The company behind fertility app Premom has entered into a settlement with the Federal Trade Commission and attorneys general in Connecticut, D.C. and Oregon for allegedly sharing sensitive user information with third parties without receiving consent.
Premom allegedly shared user identifiers — strings of numbers tied to individual devices — along with sensitive information such as locations with two China-based companies known for “suspect privacy practices,” a statement from the office of D.C.’s attorney general said Wednesday.
Premom’s owner, Easy Healthcare, has agreed to stop sharing the data and pay a settlement fee of $200,000 in total to attorneys general in D.C., Connecticut and Oregon as well as the FTC. Easy Healthcare denied the allegations and any wrongdoing, according to the settlement. The company couldn’t immediately be reached for separate comment.
“District residents who used the Premom app were entitled to have their locations and devices kept confidential, but Easy Healthcare shared that private information with third parties without notice or consent, putting users at risk,” said D.C. Attorney General Brian L. Schwalb. “Now more than ever, with reproductive rights under attack across the country, it is essential that the privacy of healthcare decisions is vigorously protected. My office will continue to make sure companies protect consumers’ personal information to protect against unlawful encroachment on access to effective reproductive healthcare.”
Schwalb’s office cooperated with the FTC and the attorneys general of Oregon and Connecticut in its investigation.
This comes in a string of federal actions against digital health companies, which could mark shifting tides for an industry that until now has seen little oversight. The FTC called out digital prescription app GoodRx in February, proposing a ban on the app sharing users’ health data for advertising. And in March, mental health app BetterHelp settled with the FTC after allegedly sharing information about users’ mental health concerns with outside companies including Facebook and Snapchat. Both GoodRx and BetterHelp said at the time that the practices in question were common for the industry.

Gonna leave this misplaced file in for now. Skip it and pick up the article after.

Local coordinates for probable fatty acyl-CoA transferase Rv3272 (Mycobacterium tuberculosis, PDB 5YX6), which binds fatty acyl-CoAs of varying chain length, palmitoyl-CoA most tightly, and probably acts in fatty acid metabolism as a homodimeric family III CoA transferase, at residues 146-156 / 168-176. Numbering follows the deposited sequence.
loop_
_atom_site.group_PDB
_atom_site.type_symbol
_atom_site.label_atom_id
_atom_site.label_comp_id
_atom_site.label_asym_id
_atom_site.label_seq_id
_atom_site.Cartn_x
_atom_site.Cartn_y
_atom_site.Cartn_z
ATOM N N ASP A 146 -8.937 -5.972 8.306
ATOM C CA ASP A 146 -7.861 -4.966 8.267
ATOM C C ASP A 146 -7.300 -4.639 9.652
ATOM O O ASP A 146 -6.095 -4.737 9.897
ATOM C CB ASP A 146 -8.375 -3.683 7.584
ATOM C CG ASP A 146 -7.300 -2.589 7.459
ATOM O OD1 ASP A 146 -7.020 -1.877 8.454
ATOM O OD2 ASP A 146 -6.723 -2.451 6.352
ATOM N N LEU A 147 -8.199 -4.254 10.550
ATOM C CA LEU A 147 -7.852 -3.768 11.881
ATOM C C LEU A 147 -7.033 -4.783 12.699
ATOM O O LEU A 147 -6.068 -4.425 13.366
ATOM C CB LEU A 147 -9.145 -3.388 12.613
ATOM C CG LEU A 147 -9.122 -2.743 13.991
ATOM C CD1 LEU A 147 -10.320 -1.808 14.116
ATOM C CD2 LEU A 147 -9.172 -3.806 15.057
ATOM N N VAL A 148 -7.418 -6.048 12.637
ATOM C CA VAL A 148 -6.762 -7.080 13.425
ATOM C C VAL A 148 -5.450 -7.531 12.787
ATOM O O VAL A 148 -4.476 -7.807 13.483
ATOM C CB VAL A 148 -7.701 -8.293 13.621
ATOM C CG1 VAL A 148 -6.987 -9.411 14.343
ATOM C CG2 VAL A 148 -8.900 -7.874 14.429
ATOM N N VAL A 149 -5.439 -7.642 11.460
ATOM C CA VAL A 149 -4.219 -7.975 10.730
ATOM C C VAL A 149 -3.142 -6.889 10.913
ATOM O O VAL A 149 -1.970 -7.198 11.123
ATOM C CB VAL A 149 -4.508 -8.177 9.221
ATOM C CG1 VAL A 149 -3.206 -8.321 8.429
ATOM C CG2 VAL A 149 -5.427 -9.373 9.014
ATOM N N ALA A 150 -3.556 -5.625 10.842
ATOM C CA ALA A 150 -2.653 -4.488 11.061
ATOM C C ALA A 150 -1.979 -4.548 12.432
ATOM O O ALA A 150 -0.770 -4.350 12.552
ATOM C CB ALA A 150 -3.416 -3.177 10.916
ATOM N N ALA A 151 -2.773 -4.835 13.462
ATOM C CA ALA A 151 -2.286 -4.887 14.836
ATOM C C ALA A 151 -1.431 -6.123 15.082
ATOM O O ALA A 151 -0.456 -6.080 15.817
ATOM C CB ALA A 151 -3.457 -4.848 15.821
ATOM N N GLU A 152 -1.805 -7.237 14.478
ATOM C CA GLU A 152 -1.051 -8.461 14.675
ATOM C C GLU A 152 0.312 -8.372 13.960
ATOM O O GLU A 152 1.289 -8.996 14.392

The settlements came after The Washington Post discovered in a 2022 investigation that many popular digital health apps — including Drugs.com and WebMD — share user identifiers along with health concerns such as depression and HIV. And the U.S. health privacy law, the Health Insurance Portability and Accountability Act (HIPAA), doesn’t protect consumers from this sort of data sharing. A February study from Duke University’s Sanford School of Public Policy found data companies selling information on people’s antidepressant use, insomnia, attention deficits, Alzheimer’s disease and incontinence.
“There is a constellation of companies engaged in what I call digital pharmaceutical marketing, using machine learning, artificial intelligence and access to data brokers to identify the conditions that you, your family members, even your children have,” said Jeffrey Chester, executive director of the digital rights advocacy group Center for Digital Democracy.
People should be concerned about health apps sharing potentially sensitive data because that information could fuel predatory health marketing or discrimination, Chester said. The overturn of Roe v. Wade, which protected the right to abortion nationwide, brought a fresh wave of concerns about health privacy. Apps collect and store everything from our menstrual cycles to our daily movements, abortion advocates warned, and that information can be helpful to state governments prosecuting people who seek abortions.
The government’s approach in its actions against apps including Premom will have ripple effects for the entire industry, said Pam Dixon, founder and executive director of the World Privacy Forum. In its settlement with Premom, the attorneys general said the app’s nonconsensual disclosure of user data ran afoul of rules against “unfair and deceptive practices.” In the FTC case against GoodRx, it said the app was unfair and deceptive and violated the Health Breach Notification Rule by sharing user data without proper consent and misrepresenting the HIPAA compliance. Both actions put pressure on other health apps to properly disclose their data-sharing and avoid misrepresenting their HIPAA compliance, Dixon said.
How far federal and state governments will go to rein in risky data-sharing remains to be seen. For now, avoid sharing sensitive health information with apps and browsers whenever possible. Choose apps that store your data on your device, rather than the cloud, and opt for a privacy browser such as Safari or DuckDuckGo.